Use Pseudo-Aggregators to Add Safety Checks to Your Data-Wrangling Workflow

One of the concepts we teach in both Practical Data Science with R and in our theory of data shaping is the importance of identifying the roles of columns in your data.

For example, to think in terms of multi-row records it helps to identify:

  • Which columns are keys (together identify rows or records).
  • Which columns are data/payload (are considered free varying data).
  • Which columns are "derived" (functions of the keys).

In this note we will show how to use some of these ideas to write safer data-wrangling code.

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Posted on Categories Programming, TutorialsTags , , , , , Leave a comment on Piping into ggplot2

Piping into ggplot2

In our wrapr pipe RJournal article we used piping into ggplot2 layers/geoms/items as an example.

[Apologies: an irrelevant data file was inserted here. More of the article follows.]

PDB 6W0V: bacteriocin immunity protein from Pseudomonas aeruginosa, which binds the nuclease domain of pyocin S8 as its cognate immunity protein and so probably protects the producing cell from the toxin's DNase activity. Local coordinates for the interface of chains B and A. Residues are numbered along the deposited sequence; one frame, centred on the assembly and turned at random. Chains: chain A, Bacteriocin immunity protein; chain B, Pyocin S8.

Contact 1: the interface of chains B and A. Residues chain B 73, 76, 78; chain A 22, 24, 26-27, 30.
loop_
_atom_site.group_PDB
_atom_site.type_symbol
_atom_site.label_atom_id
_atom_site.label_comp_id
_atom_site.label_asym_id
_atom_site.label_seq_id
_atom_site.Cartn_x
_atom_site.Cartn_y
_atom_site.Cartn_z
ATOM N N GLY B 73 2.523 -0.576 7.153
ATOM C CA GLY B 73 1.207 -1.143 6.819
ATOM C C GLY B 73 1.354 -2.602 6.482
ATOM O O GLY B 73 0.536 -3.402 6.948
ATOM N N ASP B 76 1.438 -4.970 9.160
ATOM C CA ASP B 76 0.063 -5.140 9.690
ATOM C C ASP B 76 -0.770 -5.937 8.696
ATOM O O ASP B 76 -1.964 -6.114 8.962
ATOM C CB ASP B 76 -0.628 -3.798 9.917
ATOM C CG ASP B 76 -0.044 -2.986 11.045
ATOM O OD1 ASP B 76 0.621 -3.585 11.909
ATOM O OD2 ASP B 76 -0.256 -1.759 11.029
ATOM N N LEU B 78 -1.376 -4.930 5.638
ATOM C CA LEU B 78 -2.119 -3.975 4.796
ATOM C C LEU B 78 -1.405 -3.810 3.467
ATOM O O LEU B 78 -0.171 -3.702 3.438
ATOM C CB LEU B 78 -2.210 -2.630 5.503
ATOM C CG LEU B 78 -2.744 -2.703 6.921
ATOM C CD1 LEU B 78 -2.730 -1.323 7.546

Being able to use the same pipe operator for data processing steps and for ggplot2 layering is a question that comes up from time to time (for example: Why can’t ggplot2 use %>%?). In fact the primary ggplot2 package author wishes that magrittr piping was the composing notation for ggplot2 (though it is obviously too late to change).

There are some fundamental difficulties in trying to use the magrittr pipe in such a way. In particular magrittr looks for its own pipe by name in un-evaluated code, and thus is difficult to engineer over (though it can be hacked around). The general concept is: pipe stages are usually functions or function calls, and ggplot2 components are objects (verbs versus nouns); and at first these seem incompatible.

However, the wrapr dot-arrow-pipe was designed to handle such distinctions.

Let’s work an example.

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Posted on Categories Administrativia, Exciting Techniques, ProgrammingTags , , , 4 Comments on Dot-Pipe Paper Accepted by the R Journal!!!

Dot-Pipe Paper Accepted by the R Journal!!!